Protection from Gonorrhea Transmission

Many cases of gonorrhea transmission go undetected because gonorrhea does not always show signs and symptoms.

From the time of exposure, gonorrhea can start manifesting symptoms after 3-5 days but it can stay silent or dormant for as long as 30 days. In men, gonorrhea may not show signs and symptoms for up to 14 days.

To lower the chances of infection, it is advisable to use dental dams during oral sex and condoms during penetrative sex. However, these do not result in complete protection.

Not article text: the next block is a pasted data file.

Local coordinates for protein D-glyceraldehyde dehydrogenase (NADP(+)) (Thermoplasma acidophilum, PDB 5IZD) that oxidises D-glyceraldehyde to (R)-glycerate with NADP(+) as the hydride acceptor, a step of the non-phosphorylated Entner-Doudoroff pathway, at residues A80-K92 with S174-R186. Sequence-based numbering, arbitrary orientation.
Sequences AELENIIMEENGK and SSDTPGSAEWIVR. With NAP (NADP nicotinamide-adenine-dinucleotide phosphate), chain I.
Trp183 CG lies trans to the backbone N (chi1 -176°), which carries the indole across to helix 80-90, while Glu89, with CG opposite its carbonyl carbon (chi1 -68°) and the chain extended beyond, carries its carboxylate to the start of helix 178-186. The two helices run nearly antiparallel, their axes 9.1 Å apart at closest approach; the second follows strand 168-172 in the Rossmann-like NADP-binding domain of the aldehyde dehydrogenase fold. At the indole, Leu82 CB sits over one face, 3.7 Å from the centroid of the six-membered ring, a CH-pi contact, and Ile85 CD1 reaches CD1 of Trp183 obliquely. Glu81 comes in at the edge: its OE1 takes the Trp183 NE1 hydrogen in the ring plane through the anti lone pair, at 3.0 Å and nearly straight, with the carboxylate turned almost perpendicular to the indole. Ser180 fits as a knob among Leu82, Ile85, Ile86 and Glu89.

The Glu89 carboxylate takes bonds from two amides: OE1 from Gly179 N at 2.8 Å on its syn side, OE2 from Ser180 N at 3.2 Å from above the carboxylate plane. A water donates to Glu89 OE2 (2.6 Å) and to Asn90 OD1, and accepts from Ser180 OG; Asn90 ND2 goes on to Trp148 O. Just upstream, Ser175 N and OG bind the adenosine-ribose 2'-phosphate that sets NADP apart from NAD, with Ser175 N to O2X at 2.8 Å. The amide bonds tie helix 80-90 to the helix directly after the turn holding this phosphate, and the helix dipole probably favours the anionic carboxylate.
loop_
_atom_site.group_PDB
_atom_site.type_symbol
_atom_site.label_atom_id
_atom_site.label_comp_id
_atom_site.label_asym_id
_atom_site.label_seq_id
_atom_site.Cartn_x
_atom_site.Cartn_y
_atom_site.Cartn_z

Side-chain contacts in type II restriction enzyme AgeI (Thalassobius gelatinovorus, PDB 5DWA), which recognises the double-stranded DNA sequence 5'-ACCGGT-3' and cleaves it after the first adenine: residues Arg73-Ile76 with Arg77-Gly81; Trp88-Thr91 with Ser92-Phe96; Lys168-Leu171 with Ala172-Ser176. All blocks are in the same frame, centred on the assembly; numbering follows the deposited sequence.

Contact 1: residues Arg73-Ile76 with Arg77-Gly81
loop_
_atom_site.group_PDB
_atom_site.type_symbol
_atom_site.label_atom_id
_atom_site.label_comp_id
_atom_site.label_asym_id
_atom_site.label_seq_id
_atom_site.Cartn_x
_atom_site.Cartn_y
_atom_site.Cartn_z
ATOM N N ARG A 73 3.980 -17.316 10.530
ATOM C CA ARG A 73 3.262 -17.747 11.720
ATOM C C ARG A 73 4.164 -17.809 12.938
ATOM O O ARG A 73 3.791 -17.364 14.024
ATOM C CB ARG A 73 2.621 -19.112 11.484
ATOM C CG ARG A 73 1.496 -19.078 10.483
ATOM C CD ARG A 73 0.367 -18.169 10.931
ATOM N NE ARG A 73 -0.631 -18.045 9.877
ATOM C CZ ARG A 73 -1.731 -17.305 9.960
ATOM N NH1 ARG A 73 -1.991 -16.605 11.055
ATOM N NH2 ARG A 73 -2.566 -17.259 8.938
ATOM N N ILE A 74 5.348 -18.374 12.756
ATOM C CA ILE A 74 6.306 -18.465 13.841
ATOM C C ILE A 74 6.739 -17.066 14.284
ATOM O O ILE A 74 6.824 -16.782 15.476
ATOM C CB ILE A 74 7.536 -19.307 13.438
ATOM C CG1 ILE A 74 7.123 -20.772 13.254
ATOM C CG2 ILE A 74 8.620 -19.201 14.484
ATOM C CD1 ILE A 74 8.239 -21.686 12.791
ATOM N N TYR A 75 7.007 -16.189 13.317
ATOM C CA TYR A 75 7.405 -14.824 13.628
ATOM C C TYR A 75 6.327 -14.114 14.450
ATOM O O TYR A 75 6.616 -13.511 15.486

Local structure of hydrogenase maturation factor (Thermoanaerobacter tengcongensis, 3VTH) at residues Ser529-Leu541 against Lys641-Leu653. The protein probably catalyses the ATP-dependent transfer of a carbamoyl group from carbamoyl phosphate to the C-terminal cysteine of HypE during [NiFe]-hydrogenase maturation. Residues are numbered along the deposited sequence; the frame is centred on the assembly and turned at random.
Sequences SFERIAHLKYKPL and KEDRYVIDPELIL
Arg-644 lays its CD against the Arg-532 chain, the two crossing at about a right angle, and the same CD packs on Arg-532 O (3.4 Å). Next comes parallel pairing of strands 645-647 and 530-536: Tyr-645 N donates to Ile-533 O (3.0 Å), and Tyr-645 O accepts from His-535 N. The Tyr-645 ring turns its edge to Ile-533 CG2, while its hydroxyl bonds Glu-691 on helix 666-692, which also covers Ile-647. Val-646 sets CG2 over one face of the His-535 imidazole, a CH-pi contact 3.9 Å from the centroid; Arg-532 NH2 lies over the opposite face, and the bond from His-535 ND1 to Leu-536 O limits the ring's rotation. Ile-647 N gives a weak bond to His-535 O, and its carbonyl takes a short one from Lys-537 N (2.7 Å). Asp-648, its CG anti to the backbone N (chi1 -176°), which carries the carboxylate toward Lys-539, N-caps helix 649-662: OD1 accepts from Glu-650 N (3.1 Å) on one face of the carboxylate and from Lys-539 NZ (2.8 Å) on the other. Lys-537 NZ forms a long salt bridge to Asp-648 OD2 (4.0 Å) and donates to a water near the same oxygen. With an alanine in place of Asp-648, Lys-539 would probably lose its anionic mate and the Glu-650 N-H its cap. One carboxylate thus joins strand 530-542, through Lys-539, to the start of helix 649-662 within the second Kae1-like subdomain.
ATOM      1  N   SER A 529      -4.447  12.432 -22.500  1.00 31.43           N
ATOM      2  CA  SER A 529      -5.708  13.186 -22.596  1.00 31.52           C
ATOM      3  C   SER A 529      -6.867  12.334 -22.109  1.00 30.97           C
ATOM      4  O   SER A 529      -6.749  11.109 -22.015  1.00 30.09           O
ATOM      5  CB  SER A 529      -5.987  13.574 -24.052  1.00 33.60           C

Once diagnosed with gonorrhea, experts advise not having sex until gonorrhea is treated. It takes about 7 days for the antibiotics to set in and an estimated another 7 days before the body is completely free of gonorrhea.

There are cases, however, when the bacteria has developed an immunity towards the antibiotics. It is important not to have sexual contact several days after finishing the medication. Consult your doctor for further treatment if symptoms persist.

Make sure to get retested for gonorrhea first before engaging in sexual activities again.

Pregnant women should also be tested for STDs before childbirth. This is to avoid passing on to the child any STD that has remained dormant.

Reinfection due to gonorrhea transmission

No one develops immunity to gonorrhea. You can easily get infected again with the disease. According to a study, having a history of gonorrhea infection increases your chances of getting infected again.